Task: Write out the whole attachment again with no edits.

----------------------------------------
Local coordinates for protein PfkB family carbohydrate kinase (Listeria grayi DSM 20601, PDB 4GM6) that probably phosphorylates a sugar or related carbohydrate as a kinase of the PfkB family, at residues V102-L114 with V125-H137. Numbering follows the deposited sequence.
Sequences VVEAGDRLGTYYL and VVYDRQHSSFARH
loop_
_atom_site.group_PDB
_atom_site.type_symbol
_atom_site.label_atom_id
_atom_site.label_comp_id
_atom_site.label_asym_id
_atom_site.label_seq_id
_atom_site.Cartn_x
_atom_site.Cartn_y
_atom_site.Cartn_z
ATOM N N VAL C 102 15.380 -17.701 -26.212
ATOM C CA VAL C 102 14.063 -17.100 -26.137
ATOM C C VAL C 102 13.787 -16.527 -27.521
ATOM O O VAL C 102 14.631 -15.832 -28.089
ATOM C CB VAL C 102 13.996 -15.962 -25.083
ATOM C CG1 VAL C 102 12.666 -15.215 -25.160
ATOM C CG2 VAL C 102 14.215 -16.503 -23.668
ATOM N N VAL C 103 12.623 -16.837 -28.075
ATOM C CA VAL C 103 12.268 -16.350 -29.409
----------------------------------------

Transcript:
Local coordinates for protein PfkB family carbohydrate kinase (Listeria grayi DSM 20601, PDB 4GM6) that probably phosphorylates a sugar or related carbohydrate as a kinase of the PfkB family, at residues V102-L114 with V125-H137. Numbering follows the deposited sequence.
Sequences VVEAGDRLGTYYL and VVYDRQHSSFARH
loop_
_atom_site.group_PDB
_atom_site.type_symbol
_atom_site.label_atom_id
_atom_site.label_comp_id
_atom_site.label_asym_id
_atom_site.label_seq_id
_atom_site.Cartn_x
_atom_site.Cartn_y
_atom_site.Cartn_z
ATOM N N VAL C 102 15.380 -17.701 -26.212
ATOM C CA VAL C 102 14.063 -17.100 -26.137
ATOM C C VAL C 102 13.787 -16.527 -27.521
ATOM O O VAL C 102 14.631 -15.832 -28.089
ATOM C CB VAL C 102 13.996 -15.962 -25.083
ATOM C CG1 VAL C 102 12.666 -15.215 -25.160
ATOM C CG2 VAL C 102 14.215 -16.503 -23.668
ATOM N N VAL C 103 12.623 -16.837 -28.075
ATOM C CA VAL C 103 12.268 -16.350 -29.409